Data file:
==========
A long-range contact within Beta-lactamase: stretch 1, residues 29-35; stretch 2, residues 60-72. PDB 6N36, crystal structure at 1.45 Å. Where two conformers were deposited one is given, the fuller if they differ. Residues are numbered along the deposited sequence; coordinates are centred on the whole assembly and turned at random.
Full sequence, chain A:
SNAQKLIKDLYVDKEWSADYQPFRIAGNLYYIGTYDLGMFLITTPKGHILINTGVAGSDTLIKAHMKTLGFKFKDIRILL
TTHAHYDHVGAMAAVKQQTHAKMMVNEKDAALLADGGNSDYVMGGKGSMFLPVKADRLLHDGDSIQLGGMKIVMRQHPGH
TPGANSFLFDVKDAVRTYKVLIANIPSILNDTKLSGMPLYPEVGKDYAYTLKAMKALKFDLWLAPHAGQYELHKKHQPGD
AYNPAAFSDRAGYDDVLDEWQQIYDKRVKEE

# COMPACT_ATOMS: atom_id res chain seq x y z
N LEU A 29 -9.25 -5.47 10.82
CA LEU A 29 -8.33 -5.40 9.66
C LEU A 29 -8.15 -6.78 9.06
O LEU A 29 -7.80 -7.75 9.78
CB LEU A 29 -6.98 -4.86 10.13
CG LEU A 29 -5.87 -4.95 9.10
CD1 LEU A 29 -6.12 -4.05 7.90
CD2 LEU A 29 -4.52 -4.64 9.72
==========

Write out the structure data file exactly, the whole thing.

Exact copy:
A long-range contact within Beta-lactamase: stretch 1, residues 29-35; stretch 2, residues 60-72. PDB 6N36, crystal structure at 1.45 Å. Where two conformers were deposited one is given, the fuller if they differ. Residues are numbered along the deposited sequence; coordinates are centred on the whole assembly and turned at random.
Full sequence, chain A:
SNAQKLIKDLYVDKEWSADYQPFRIAGNLYYIGTYDLGMFLITTPKGHILINTGVAGSDTLIKAHMKTLGFKFKDIRILL
TTHAHYDHVGAMAAVKQQTHAKMMVNEKDAALLADGGNSDYVMGGKGSMFLPVKADRLLHDGDSIQLGGMKIVMRQHPGH
TPGANSFLFDVKDAVRTYKVLIANIPSILNDTKLSGMPLYPEVGKDYAYTLKAMKALKFDLWLAPHAGQYELHKKHQPGD
AYNPAAFSDRAGYDDVLDEWQQIYDKRVKEE

# COMPACT_ATOMS: atom_id res chain seq x y z
N LEU A 29 -9.25 -5.47 10.82
CA LEU A 29 -8.33 -5.40 9.66
C LEU A 29 -8.15 -6.78 9.06
O LEU A 29 -7.80 -7.75 9.78
CB LEU A 29 -6.98 -4.86 10.13
CG LEU A 29 -5.87 -4.95 9.10
CD1 LEU A 29 -6.12 -4.05 7.90
CD2 LEU A 29 -4.52 -4.64 9.72